Here we proposed a general approach to probe and quantify the interfacial coupling in ternary vdWHs composed of graphene, hBN and TMDs, by measuring the LF Raman spectroscopy under excitation in resonance with C exciton energy of the TMD constituents. The LB modes in ternary hBN/TMD/Gr vdWHs as compelling features of interfacial coupling can be clearly observed. The interfacial LB force constants of hBN/TMD and Gr/TMD interfaces were uniquely determined by the LCM. Good consistency of all reproduced results and the experimental frequencies of LB modes validates the applicability of the LCM in ternary vdWHs. Furthermore, as a typical structure with unobservable LB modes, Gr/hBN vdWHs were assembled with 2H-MoTe2 flakes into Gr/hBN/MoTe2 ternary vdWHs, where the LB modes can be observed owing to the strong coupling of LB modes to the excitons in MoTe2 constituent. Based on the emerging LB modes, the LB force constant at Gr/hBN interface was successfully obtained and the relative Raman intensity of the LB modes was well reproduced by the phonon wave function projection method.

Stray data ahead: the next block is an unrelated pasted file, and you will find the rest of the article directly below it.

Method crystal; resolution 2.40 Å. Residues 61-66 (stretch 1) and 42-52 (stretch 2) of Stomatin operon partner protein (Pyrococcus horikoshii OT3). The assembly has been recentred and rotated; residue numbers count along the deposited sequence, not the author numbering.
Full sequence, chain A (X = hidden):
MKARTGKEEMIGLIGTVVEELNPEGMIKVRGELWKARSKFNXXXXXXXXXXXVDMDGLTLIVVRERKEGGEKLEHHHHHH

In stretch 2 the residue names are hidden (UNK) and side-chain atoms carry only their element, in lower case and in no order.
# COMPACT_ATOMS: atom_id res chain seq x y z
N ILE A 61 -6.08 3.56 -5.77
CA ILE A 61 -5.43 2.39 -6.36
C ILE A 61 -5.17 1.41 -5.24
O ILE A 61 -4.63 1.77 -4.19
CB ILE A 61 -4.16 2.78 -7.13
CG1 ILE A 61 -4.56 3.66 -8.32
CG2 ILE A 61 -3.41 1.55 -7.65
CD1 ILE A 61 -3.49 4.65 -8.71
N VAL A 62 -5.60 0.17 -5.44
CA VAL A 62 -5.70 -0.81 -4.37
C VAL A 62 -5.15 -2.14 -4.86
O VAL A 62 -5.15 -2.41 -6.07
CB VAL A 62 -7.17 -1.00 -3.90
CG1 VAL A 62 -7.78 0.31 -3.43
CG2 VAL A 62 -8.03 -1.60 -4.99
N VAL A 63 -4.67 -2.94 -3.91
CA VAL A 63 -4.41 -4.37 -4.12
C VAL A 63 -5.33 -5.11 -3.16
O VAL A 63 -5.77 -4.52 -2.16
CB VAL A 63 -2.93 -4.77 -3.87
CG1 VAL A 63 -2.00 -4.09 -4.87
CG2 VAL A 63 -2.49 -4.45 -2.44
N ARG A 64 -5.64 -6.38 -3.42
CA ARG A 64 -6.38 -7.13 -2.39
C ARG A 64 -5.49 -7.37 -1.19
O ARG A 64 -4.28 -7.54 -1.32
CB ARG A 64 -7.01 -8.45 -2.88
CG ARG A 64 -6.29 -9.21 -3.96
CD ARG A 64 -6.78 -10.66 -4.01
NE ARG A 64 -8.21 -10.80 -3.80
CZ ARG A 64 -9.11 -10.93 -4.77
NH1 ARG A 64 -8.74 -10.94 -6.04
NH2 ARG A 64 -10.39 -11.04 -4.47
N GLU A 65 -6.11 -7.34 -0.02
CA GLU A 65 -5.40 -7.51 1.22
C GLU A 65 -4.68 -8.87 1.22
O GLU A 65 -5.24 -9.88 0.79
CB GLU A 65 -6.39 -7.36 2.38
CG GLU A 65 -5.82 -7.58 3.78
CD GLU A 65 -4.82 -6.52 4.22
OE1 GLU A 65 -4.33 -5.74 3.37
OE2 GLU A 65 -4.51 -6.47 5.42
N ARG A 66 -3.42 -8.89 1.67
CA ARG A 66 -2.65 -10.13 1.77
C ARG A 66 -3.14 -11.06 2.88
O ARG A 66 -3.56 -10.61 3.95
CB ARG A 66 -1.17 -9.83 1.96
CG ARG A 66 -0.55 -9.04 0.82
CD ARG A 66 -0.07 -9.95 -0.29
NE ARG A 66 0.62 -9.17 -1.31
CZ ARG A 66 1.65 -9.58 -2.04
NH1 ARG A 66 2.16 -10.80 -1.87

Results and discussion

Interfacial coupling features in hBN/WSe2/Gr ternary vdWHs

Novel electronic and optoelectronic devices based on vdWHs usually contain multiple constituents, in which TMD, hBN and graphene flakes are three common building blocks5,6,7,8. As a prototype of related devices, hBN/WSe2/Gr ternary vdWHs were constructed via the dry transfer method using exfoliated hBN, graphene and WSe2 flakes. The bottom k-layer graphene flake (kLG) was first transferred onto a 90 nm Si/SiO2 substrate, followed by the n-layer WSe2 flake (nL-WSe2). The top m-layer hBN flake (mL-hBN) was then stacked above the WSe2 flake so that a sample containing the mL-hBN/nL-WSe2/kLG ternary vdWH can be fabricated (See Methods). In addition to the hBN/WSe2/Gr ternary vdWH, hBN/WSe2, WSe2/Gr binary vdWHs along with individual hBN, WSe2, and graphene flakes can generally be found at the side of the ternary vdWH. The rigid S and LB modes are the characteristic features of layered materials, whose peak positions vary with the number of layers16. Therefore, the number of layers of WSe2 constituent in hBN/WSe2/Gr ternary vdWHs can be directly confirmed by the peak positions of S and LB modes (Pos(S)&Pos(LB)) before transfer22,23. For hBN and graphene flakes, the number of layers can be obtained by atomic force microscope (AFM) or Raman intensity from substrate24.